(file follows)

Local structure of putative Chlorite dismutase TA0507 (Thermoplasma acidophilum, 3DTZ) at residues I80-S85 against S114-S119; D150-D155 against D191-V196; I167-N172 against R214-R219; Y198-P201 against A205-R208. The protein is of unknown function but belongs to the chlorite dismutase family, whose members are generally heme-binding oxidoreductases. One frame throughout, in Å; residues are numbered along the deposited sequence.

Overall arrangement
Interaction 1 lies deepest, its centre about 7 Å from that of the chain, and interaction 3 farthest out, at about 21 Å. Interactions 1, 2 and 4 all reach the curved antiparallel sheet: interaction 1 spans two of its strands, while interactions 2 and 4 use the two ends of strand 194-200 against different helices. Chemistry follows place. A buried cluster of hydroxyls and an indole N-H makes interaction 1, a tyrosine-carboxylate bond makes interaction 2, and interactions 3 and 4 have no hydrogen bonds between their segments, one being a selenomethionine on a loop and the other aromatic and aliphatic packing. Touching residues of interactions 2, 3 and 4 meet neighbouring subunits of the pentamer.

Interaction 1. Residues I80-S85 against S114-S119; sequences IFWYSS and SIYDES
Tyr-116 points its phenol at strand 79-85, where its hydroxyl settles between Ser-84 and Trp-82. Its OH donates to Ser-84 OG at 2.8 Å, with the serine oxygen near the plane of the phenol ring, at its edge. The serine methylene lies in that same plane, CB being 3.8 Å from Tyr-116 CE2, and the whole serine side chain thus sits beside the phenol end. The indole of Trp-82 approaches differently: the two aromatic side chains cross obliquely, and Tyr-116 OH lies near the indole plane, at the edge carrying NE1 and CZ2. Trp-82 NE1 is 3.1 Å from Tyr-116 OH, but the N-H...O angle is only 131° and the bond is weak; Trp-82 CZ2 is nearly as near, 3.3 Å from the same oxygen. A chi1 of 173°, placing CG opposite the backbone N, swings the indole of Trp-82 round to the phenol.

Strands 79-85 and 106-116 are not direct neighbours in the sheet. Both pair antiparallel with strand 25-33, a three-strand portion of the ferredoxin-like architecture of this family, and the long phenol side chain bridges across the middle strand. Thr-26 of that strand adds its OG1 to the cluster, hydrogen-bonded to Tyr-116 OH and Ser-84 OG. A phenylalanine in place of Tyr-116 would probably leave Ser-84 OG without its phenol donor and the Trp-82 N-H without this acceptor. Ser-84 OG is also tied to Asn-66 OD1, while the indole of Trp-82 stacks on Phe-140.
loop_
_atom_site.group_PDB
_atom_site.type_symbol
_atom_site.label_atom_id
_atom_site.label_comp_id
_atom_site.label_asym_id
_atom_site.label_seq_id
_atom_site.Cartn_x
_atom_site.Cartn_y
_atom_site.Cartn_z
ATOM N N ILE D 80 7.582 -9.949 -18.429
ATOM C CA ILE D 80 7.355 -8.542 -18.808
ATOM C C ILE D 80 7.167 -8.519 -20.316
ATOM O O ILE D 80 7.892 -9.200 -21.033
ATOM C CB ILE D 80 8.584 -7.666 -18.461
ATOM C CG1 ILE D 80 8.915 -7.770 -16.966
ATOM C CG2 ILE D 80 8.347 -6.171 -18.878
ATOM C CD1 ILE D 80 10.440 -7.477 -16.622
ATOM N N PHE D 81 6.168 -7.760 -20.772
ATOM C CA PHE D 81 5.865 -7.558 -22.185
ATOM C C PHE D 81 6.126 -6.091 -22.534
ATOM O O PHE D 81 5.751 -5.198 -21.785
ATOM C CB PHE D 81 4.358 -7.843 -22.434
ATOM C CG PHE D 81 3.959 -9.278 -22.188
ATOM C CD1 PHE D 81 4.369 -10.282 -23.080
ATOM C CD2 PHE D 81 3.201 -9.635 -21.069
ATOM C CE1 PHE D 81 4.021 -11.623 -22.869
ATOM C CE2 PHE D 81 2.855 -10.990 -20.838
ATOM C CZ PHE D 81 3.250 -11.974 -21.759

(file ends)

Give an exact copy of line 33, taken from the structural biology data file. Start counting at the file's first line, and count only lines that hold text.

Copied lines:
ATOM C CE1 PHE D 81 4.021 -11.623 -22.869